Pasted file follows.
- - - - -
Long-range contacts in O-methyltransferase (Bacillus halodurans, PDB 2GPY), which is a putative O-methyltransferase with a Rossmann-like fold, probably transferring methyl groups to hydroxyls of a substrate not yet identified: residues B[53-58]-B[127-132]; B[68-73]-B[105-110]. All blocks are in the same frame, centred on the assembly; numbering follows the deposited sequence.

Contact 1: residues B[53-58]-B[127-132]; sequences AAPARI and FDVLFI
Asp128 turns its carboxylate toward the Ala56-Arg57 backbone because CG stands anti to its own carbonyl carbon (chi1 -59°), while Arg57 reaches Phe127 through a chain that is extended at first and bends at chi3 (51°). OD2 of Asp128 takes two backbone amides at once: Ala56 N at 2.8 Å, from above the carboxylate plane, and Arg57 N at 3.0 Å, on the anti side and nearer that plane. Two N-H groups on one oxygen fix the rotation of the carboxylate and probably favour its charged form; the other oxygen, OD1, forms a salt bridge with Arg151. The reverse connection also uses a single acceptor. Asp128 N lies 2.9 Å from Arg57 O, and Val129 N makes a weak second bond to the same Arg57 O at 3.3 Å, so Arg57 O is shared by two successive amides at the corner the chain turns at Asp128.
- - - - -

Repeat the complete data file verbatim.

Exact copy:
Long-range contacts in O-methyltransferase (Bacillus halodurans, PDB 2GPY), which is a putative O-methyltransferase with a Rossmann-like fold, probably transferring methyl groups to hydroxyls of a substrate not yet identified: residues B[53-58]-B[127-132]; B[68-73]-B[105-110]. All blocks are in the same frame, centred on the assembly; numbering follows the deposited sequence.

Contact 1: residues B[53-58]-B[127-132]; sequences AAPARI and FDVLFI
Asp128 turns its carboxylate toward the Ala56-Arg57 backbone because CG stands anti to its own carbonyl carbon (chi1 -59°), while Arg57 reaches Phe127 through a chain that is extended at first and bends at chi3 (51°). OD2 of Asp128 takes two backbone amides at once: Ala56 N at 2.8 Å, from above the carboxylate plane, and Arg57 N at 3.0 Å, on the anti side and nearer that plane. Two N-H groups on one oxygen fix the rotation of the carboxylate and probably favour its charged form; the other oxygen, OD1, forms a salt bridge with Arg151. The reverse connection also uses a single acceptor. Asp128 N lies 2.9 Å from Arg57 O, and Val129 N makes a weak second bond to the same Arg57 O at 3.3 Å, so Arg57 O is shared by two successive amides at the corner the chain turns at Asp128.